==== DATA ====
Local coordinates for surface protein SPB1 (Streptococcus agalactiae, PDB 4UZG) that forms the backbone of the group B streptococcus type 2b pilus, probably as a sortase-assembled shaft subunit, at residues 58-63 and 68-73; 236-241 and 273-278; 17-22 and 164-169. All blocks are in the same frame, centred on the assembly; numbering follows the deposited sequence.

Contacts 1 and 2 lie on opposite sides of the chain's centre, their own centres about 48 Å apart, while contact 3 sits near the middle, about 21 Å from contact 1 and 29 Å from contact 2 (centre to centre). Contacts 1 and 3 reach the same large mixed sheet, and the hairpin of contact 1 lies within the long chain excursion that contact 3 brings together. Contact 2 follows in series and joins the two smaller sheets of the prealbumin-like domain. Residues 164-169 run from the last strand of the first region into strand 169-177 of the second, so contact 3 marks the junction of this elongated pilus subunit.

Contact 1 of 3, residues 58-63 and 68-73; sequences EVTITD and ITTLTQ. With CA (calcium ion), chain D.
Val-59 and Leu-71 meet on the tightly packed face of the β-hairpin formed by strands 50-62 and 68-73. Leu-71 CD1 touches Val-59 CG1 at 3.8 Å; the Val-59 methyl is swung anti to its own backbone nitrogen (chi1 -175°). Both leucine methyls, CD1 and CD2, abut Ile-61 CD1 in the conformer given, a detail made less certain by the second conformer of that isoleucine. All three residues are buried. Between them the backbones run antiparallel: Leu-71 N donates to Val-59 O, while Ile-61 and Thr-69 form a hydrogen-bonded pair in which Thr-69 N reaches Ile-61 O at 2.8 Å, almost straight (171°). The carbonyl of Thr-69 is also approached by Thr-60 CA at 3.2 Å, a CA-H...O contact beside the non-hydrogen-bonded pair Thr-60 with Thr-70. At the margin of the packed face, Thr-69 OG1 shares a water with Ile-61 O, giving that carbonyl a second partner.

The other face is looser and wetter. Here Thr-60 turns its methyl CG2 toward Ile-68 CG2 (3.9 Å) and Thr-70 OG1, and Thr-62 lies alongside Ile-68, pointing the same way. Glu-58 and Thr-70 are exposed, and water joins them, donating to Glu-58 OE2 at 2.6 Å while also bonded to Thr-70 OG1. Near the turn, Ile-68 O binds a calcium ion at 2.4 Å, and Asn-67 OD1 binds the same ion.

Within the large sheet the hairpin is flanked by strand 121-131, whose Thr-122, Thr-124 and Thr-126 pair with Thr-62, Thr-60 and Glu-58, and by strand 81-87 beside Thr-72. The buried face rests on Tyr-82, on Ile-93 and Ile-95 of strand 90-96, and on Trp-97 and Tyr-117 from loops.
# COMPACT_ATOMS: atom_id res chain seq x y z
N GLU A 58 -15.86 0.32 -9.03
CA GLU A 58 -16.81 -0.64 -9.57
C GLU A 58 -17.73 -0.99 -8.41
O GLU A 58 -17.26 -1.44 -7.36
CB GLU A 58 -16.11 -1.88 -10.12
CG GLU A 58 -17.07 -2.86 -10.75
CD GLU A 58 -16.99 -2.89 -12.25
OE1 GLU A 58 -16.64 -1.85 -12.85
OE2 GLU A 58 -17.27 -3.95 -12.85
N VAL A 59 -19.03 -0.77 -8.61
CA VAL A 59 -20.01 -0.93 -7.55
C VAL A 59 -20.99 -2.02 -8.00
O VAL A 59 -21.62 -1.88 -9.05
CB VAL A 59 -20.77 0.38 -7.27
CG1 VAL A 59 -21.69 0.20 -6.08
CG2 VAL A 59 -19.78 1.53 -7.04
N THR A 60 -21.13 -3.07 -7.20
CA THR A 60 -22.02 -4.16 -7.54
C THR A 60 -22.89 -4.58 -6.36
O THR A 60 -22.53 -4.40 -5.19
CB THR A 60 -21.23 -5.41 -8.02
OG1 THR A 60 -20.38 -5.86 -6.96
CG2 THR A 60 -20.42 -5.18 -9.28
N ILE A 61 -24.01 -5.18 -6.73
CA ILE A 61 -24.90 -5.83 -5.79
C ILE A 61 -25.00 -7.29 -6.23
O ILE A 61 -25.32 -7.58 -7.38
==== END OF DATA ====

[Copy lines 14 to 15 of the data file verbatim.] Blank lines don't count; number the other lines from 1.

CD GLU A 58 -16.99 -2.89 -12.25
OE1 GLU A 58 -16.64 -1.85 -12.85